Next on my list was to visit another place I’d heard about – the BioMuseo; which highlights the fountain of bio-diversity of Panama, educates and promotes discovery to visitors on how integral Panama’s ecological footprint is. As it joins two continents together, it was the catalyst that allowed animals to roam from the south to the north and vice versa. This force change introduced them to new climates and created a shift of evolve on what they ate, how they hunted, how they lived and how they died. It also covered the extinction of animals and plant life; the ones that have completely vanished and the ones that are endangered. The museum has eight exhibits, with a fascinating multimedia platform shown across ten jumbo-screens that allows visitors to lie down on the floor and look up and all around them to simulate swimming with whales. Both visually and auditorily stimulating, BioMuseo was impressive and a wonderful interactive and creative tool. Other exhibits showcased the diverse species of animals to scale, to show the true estimated size of them. A noticeable Giant Ground Sloth replication appears near the end of the tour. It was a prehistoric creature that was likely killed off by human hunters, as it had few predators due to it’s size – about four tons and twenty feet long. The BioMuseo has constructed a learning tool, often described as a living web of information. Panama forced a barrier between the two oceans and it not only changed wind directions and water currents but climate conditions, natural history and geology. The BioMuseo has effectively put a system in place to show the impact that bio-diversity has on the environment.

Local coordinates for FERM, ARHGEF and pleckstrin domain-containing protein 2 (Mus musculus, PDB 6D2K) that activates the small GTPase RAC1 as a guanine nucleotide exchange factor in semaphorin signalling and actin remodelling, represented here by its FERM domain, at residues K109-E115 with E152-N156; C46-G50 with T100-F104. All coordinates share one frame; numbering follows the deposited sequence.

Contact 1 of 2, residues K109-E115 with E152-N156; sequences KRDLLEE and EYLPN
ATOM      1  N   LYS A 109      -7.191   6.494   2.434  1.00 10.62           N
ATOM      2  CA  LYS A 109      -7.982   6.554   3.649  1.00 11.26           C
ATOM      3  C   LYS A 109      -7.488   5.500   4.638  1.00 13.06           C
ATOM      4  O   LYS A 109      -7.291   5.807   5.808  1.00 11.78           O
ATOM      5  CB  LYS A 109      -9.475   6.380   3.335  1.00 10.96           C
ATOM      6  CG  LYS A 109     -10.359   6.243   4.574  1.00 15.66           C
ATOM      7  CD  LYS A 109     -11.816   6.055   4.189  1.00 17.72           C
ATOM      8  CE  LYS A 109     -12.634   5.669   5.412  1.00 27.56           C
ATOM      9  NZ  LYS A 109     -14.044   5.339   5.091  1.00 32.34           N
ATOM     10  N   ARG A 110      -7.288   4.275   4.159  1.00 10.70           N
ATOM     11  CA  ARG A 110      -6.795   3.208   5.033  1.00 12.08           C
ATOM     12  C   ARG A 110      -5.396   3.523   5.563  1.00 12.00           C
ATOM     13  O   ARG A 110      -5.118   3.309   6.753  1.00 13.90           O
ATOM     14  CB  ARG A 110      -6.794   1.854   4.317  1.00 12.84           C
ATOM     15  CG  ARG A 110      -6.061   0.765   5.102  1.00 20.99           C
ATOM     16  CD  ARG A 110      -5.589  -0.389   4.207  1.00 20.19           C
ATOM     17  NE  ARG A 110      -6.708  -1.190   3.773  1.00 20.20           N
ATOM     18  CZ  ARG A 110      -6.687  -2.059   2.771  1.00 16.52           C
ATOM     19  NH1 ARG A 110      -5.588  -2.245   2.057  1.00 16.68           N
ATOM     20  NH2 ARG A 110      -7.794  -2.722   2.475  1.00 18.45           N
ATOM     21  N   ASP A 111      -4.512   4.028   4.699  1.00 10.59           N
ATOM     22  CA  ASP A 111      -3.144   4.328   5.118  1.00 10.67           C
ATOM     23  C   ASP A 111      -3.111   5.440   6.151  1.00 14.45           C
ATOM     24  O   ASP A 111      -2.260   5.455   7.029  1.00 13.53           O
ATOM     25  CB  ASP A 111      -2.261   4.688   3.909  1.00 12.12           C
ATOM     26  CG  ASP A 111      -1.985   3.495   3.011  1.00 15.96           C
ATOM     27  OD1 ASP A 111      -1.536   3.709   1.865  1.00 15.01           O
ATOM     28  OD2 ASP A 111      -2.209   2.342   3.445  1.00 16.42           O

I briefly visited Reprosa Panama – a factory and cultural gift shop that offers a behind the scenes tour of how the detailed pieces of Pre-Colombian artifacts are replicated. The theme that still rings in my ears was, “I am Panama.” Reprosa is focused on the preservation and promotion of Panama’s history, traditions, and diversity. By creating replications of coins and artifacts found at archeological sites, this save’s the culture so it is not only enjoyed by future generations; but also a way to tell the story of days past. The jewelry is inspired in nature and folklore with the help from many indigenous tribes. Panama’s ancient civilizations, cultural traditions and natural treasures come to life in their workshop. I was able to see how reproductions of pre-Hispanic artifacts were created using a process called “lost wax”, which is the same method the ancient goldsmiths of Panama used thousands of years ago to make their innate pieces of gold.